On the Quill Trail, it is highly recommended to take a small detour to the viewpoint. Just turn left at the clearly marked junction before taking the path up to the crater rim (right). Beautifully framed by trees, you can see all the way down towards Oranjestad and Signal Hill. In the distance, Saba rises out of the deep blue ocean. The highest peak, Mount Scenery, is often covered in clouds. On this day, however, the cloud cover lifted to present the whole outline of the island.
In the clip showing the Quill Trail, Courtney and Steve take a little rest on the bench, before the last climb up towards the crater rim and the gorgeous view inside the dormant volcano, the Quill: https://youtu.be/zhzqrlx7jqY. The whole path is clearly marked, well-maintained, and mostly shaded. Hikers start at the top of Rosemary Lane (140 meters above sea level) and after 1.6 km reach the crater rim around 400 meters above sea level. The difficulty of this hiking trail is moderate. It is best to plan for 2-3 hours (round trip) to have enough time to enjoy nature and take pictures and videos.
Tourist tree / gum tree (Bursera simaruba)
This is one of the first tall trees you can spot along the Quill Trail. The gum tree (Bursera simaruba) is easily identified by the reddish-brown bark which exfoliates in thin, small flakes. As this looks very much like a tourist who spent too much time in the Caribbean sun, this tree is locally called the tourist tree.
The trunks of younger trees often have a green colour underneath which sets a wonderful contrast to the red flakes - especially when the sunlight shines through. When photographing or filming, play with different angles and views to create your very own unique travel memories. Book a guide to learn more about the flora and fauna along the hiking trails of St. Eustatius: statia-tourism.com/contact.
Gum trees can grow up to 30 meters and attract birds and butterflies. In this case, the tree trunk is used by termites. Termites are a group of insects which consume a wide variety of decaying plant material from wood via leaves to soil humus. This is an important ecosystem service (decomposing). They are often called white ants, even though they are not related to ants. You hardly ever see them out in the open as they create their own protected path - just like a tunnel. All you see, are the black lines along the trees like in this picture.
A forest dreamland is waiting for you on St. Eustatius. This small Dutch island offers some of the best hiking opportunities in the Caribbean. Every trail has its own charm, and offers different views and nature experiences. Visit Statia to get enchanted. Discover all the trails and more: statia-tourism.com/plan-your-trip/find-your-way/.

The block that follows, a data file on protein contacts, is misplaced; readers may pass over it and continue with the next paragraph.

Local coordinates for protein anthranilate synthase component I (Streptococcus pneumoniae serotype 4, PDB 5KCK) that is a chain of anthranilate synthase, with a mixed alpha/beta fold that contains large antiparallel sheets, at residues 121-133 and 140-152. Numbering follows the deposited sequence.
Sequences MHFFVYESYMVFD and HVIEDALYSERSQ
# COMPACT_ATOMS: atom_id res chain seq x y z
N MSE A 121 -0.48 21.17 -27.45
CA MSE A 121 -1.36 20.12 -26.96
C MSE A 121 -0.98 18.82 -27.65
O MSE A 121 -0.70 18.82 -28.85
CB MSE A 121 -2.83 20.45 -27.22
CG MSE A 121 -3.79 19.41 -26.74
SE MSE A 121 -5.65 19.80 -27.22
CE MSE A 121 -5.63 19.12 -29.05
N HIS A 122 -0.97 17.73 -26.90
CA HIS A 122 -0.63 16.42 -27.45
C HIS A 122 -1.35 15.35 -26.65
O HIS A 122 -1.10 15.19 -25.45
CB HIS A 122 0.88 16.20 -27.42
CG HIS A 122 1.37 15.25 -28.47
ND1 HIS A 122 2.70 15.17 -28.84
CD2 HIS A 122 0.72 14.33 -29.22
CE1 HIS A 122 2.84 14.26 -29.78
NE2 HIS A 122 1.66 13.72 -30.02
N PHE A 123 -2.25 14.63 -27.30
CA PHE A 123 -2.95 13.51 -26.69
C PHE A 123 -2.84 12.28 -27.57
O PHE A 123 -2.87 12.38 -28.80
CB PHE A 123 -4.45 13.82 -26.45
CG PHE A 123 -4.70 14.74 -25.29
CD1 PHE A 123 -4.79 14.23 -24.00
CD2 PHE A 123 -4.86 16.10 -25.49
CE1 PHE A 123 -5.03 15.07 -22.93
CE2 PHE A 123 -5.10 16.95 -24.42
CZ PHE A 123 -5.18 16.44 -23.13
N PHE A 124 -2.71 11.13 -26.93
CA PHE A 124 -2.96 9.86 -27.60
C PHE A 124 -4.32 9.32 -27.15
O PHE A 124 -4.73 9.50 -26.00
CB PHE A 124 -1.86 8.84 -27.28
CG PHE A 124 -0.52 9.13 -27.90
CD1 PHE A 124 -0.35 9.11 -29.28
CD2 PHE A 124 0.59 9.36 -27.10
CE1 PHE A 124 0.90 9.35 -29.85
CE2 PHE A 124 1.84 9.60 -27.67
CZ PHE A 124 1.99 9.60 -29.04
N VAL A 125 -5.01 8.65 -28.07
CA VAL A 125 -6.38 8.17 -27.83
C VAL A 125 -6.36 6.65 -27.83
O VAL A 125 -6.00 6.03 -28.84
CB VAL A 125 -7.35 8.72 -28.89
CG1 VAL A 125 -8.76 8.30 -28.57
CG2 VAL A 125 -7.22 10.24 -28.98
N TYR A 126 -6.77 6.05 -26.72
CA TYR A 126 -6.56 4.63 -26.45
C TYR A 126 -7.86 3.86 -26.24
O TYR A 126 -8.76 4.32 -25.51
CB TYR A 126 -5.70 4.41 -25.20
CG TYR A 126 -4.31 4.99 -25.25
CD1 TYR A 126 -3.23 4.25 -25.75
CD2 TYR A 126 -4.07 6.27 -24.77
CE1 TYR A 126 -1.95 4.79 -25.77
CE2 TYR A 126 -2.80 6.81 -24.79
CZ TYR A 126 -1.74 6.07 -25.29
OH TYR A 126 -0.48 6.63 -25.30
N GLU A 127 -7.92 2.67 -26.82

The Quill Trail starts off in the scrubland. While hiking up the dormant volcano, the vegetation goes quickly over to mountain thickets. Dry evergreen forest is changing into semi-evergreen seasonal forest after you entered the protected zone of the national park at 250 meters above sea level. The further you venture up, the taller the trees get. Often their roots are not just holding themselves firmly in the ground, but the roots of one tree are holding onto the ones of another. After all, the forest is one big living symbiosis. Feel its energy!
Paper wasps: Jackies
Paper wasps (Polistes sp.) can be found attached to branches or trunks along the trails in the Quill national park on Statia. Also known as jackies they are harmless when left alone. However, they do have a stinger and will use it when pushed into a corner or feeling the need to defend their nest.
The nests are the reason Polistes are called paper wasps. First, the insects gather fibers from plant stems and dead wood. Then, they mix these fibers with their saliva. Finally, they use this grey or brown papery material to construct their nests.
The cells of the open comb are used for brood rearing. On the back, there is a stalk which attaches the nest to a branch or other structure. Interesting detail according to Wikipedia (en.wikipedia.org/wiki/Paper_wasp): "Paper wasps secrete a chemical which repels ants, which they spread around the base of the anchor to prevent the loss of eggs or brood."
In general, lots of insects are threatened by human activities in particular the way we industrialized our agriculture. Pesticides, fungicides, herbicides and fertilizers are killing blindly. Same as in the sea, a lot of creatures and their functions aren't even known or their role within the ecosystem understood.
We are not only part of nature, we also depend on functioning ecosystems and stable conditions for our survival. Survival of the fittest doesn't mean there will be a last species standing after killing off the rest. It emphasizes how adapting and evolving create roles and links within nature and life on this planet.